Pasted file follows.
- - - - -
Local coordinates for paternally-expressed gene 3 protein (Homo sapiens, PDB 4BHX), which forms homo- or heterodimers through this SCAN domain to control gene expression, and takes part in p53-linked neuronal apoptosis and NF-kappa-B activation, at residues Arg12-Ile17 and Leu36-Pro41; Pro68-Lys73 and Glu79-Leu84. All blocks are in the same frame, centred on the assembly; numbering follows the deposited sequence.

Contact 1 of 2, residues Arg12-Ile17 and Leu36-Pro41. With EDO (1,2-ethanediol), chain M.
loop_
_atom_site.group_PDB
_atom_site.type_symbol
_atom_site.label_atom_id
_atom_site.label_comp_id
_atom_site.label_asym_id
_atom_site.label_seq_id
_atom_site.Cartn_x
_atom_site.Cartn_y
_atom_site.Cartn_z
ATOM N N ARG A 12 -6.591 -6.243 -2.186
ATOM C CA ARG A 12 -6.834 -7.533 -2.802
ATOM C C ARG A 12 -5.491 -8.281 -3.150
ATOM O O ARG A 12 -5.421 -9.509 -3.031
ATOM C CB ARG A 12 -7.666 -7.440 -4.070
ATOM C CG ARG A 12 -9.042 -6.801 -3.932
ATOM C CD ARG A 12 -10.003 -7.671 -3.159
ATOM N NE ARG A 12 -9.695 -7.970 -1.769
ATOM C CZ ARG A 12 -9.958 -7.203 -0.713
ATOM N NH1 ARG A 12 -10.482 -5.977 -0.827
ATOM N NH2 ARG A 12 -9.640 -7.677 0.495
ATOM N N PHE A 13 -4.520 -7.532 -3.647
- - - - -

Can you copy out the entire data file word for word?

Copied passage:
Local coordinates for paternally-expressed gene 3 protein (Homo sapiens, PDB 4BHX), which forms homo- or heterodimers through this SCAN domain to control gene expression, and takes part in p53-linked neuronal apoptosis and NF-kappa-B activation, at residues Arg12-Ile17 and Leu36-Pro41; Pro68-Lys73 and Glu79-Leu84. All blocks are in the same frame, centred on the assembly; numbering follows the deposited sequence.

Contact 1 of 2, residues Arg12-Ile17 and Leu36-Pro41. With EDO (1,2-ethanediol), chain M.
loop_
_atom_site.group_PDB
_atom_site.type_symbol
_atom_site.label_atom_id
_atom_site.label_comp_id
_atom_site.label_asym_id
_atom_site.label_seq_id
_atom_site.Cartn_x
_atom_site.Cartn_y
_atom_site.Cartn_z
ATOM N N ARG A 12 -6.591 -6.243 -2.186
ATOM C CA ARG A 12 -6.834 -7.533 -2.802
ATOM C C ARG A 12 -5.491 -8.281 -3.150
ATOM O O ARG A 12 -5.421 -9.509 -3.031
ATOM C CB ARG A 12 -7.666 -7.440 -4.070
ATOM C CG ARG A 12 -9.042 -6.801 -3.932
ATOM C CD ARG A 12 -10.003 -7.671 -3.159
ATOM N NE ARG A 12 -9.695 -7.970 -1.769
ATOM C CZ ARG A 12 -9.958 -7.203 -0.713
ATOM N NH1 ARG A 12 -10.482 -5.977 -0.827
ATOM N NH2 ARG A 12 -9.640 -7.677 0.495
ATOM N N PHE A 13 -4.520 -7.532 -3.647